Makatea, Tuamotu Archipelago

Jul 05, 2018 - National Geographic Orion


Unique among the islands of French Polynesia, Makatea is an uplifted atoll where historic coral reefs stand almost 100 meters above the ocean surface. At one time rich with deposits of phosphate ore, intensive mining activity over several decades has shaped the story of this community; rusting relics from the railroad, harbor, and mine support infrastructure remain visible through the now-dense forest. We explored the island on foot and by truck, transiting the abrupt coastal heights, through the village, and across the atoll’s former lagoon to reach an overlook with spectacular views.

Over the thousands of years since its tectonic uplift, the porous limestone rocks of Makatea have eroded by rainwater to form a series of caves. One easily accessible site is partially filled with freshwater and served as the fascinating final destination for our morning walks. Following a candle-lit path down stone steps to the pool’s edge, we then swam through spaces alternately small and spacious to investigate the cave’s corners and features. A new experience for most of the ship’s company, the grotto was certainly the day’s highlight!

We filled the afternoon with diving and snorkeling along the reef face near the port of Temao. Concurrently, the onboard photography team compiled hundreds of guest images into a slideshow representing the best moments of our voyage that all enjoyed during Captain Graser’s farewell cocktail hour. After 2241 nautical miles, 203 engine hours, 14 diverse island stops, 45 species of birds plus several types of marine mammals, near-daily snorkeling and diving opportunities, and many enchanting community visits, our “Azure Seas: From Tahiti to the Marquesas” expedition concludes tomorrow morning. Hopefully, the incredible locations we’ve travelled together inspire future explorations through the Pacific!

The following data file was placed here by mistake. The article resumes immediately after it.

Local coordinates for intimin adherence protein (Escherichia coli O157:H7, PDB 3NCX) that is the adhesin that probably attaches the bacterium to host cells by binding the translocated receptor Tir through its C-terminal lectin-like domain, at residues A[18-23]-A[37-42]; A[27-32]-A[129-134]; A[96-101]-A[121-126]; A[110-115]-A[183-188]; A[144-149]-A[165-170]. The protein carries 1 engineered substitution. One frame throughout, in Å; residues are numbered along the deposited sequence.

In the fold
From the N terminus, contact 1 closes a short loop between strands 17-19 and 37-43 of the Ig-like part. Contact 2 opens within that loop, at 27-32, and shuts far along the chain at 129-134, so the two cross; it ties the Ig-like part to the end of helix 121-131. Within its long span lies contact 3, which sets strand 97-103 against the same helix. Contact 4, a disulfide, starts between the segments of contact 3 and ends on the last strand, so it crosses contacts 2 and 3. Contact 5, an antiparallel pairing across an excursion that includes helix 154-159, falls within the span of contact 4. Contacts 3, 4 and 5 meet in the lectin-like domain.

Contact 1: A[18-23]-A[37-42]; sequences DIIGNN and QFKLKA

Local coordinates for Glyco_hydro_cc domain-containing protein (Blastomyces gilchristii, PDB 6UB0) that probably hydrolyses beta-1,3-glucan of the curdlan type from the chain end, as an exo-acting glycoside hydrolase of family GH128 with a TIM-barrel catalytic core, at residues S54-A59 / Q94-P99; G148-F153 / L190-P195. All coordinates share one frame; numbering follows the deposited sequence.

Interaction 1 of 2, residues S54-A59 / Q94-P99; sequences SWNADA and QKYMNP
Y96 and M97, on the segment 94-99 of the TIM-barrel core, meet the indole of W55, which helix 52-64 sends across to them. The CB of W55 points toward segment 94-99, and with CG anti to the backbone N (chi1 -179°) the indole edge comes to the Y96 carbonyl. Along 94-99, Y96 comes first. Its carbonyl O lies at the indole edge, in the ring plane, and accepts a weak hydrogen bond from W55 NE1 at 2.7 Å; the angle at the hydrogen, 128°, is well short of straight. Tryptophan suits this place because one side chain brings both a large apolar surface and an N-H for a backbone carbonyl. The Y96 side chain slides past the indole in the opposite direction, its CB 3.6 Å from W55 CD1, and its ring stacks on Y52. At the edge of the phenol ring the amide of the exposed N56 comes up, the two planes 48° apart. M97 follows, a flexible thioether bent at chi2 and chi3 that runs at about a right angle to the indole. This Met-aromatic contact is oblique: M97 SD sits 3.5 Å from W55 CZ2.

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About the Author

Deb Goodwin

Naturalist

Following her first wilderness paddling expedition as a teen, Deb recognized the power of immersive experience in motivating individuals to value and protect the natural world. She is passionate about creating opportunities for the inquisitive of all ages to engage with remote places and underexplored marine environments. Over the years, Deb has worked as a sailor, educator, and research scientist in the North and South Pacific, the North and equatorial Atlantic, and the Caribbean.

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